Computational Simulation of Red Blood Cell Motion in Microvascular Flows
AuthorBarber, Jared Oliver
AdvisorRestrepo, Juan M.
Secomb, Timothy W.
Committee ChairRestrepo, Juan M.
Secomb, Timothy W.
MetadataShow full item record
PublisherThe University of Arizona.
RightsCopyright © is held by the author. Digital access to this material is made possible by the University Libraries, University of Arizona. Further transmission, reproduction or presentation (such as public display or performance) of protected items is prohibited except with permission of the author.
AbstractMicrovascular transport is strongly influenced by the nonuniform partitioning of red blood cells at diverging microvessel bifurcations, where blood flows from one mother vessel into two daughter vessels. In such bifurcations, the volume fractions of red blood cells in the blood entering each daughter vessel typically differ significantly from the volume fraction in the mother vessel. This phenomenon is caused, to a first approximation, by nonuniform distribution of red blood cells in the cross-section of the mother vessel and the tendency of red blood cells to follow background fluid streamlines. In smaller vessels, however, red blood cell trajectories can deviate significantly from fluid streamlines. In this dissertation, the mechanical reasons for these deviations and their contributions to nonuniform partitioning are analyzed.A two-dimensional model is used to simulate the motion and deformation of flexible particles as they travel alone through a diverging microvessel bifurcation. Deviations of particle trajectories from background fluid streamlines result from migration towards the mother vessel centerline upstream of the bifurcation and flow perturbations caused by cell obstruction in the bifurcation region. Cell migration, which arises because of flexibility, causes more nonuniform partitioning while cell obstruction causes more uniform partitioning. Bifurcations with differently sized daughter vessels experience, on average, a higher red blood cell flux into the smaller branch. Partitioning is unaffected by daughter branching angles.The motion of two interacting cells is also considered. In diverging bifurcations several types of interactions were found, in which the presence of a nearby cell causes a cell to enter a different branch than it would have otherwise. The net effect of these interactions is to cause more uniform partitioning. In wall-bounded linear shear flow, a two-dimensional swapping interaction was identified, in which two cells on different background fluid streamlines approach each other, slowly move onto their partner's streamline, and then move away from each other.The simulations produced by this two-dimensional model provide insight into the effects of red blood cell deformability, bifurcation geometry and volume fraction of red blood cells on red blood cell partitioning and on the resultant distribution and transport of materials in the microvasculature.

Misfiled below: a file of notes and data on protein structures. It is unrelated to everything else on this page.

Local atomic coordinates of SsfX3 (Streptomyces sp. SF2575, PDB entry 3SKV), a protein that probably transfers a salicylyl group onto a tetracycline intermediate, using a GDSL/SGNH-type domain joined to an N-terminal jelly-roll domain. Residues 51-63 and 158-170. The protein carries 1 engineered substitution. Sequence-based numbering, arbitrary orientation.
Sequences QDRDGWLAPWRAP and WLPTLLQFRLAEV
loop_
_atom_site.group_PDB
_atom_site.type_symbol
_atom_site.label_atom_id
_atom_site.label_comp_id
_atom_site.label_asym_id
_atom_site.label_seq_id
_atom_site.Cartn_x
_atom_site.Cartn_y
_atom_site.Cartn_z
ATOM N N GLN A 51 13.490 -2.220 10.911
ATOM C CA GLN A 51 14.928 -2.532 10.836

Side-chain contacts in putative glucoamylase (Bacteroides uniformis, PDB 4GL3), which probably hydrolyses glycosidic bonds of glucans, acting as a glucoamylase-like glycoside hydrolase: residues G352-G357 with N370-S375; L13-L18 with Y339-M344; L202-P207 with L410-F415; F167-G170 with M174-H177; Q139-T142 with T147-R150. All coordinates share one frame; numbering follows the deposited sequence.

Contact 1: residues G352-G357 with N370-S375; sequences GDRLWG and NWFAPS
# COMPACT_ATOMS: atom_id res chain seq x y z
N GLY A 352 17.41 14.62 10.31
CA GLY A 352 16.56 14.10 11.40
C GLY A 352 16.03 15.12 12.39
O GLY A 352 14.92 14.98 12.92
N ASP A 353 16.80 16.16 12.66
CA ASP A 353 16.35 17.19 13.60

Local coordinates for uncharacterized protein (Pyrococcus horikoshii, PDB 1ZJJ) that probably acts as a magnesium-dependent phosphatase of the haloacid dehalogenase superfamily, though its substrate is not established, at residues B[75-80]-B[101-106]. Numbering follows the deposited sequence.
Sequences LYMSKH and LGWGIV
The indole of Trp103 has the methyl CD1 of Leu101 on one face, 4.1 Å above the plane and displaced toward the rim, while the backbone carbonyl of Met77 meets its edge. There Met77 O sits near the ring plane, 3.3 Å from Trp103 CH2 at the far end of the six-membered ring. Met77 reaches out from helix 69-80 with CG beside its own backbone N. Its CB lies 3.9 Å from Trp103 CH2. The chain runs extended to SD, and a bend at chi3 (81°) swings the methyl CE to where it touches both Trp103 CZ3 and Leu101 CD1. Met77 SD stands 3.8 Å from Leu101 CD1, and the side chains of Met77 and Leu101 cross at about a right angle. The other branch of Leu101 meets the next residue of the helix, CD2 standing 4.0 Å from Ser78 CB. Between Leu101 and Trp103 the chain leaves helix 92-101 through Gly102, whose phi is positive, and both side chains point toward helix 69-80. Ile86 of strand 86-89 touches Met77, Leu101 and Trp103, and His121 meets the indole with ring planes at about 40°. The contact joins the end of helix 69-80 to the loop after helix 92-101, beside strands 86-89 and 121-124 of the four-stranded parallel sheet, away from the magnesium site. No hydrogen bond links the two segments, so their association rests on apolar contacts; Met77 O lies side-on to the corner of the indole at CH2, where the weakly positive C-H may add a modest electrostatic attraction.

Degree ProgramApplied Mathematics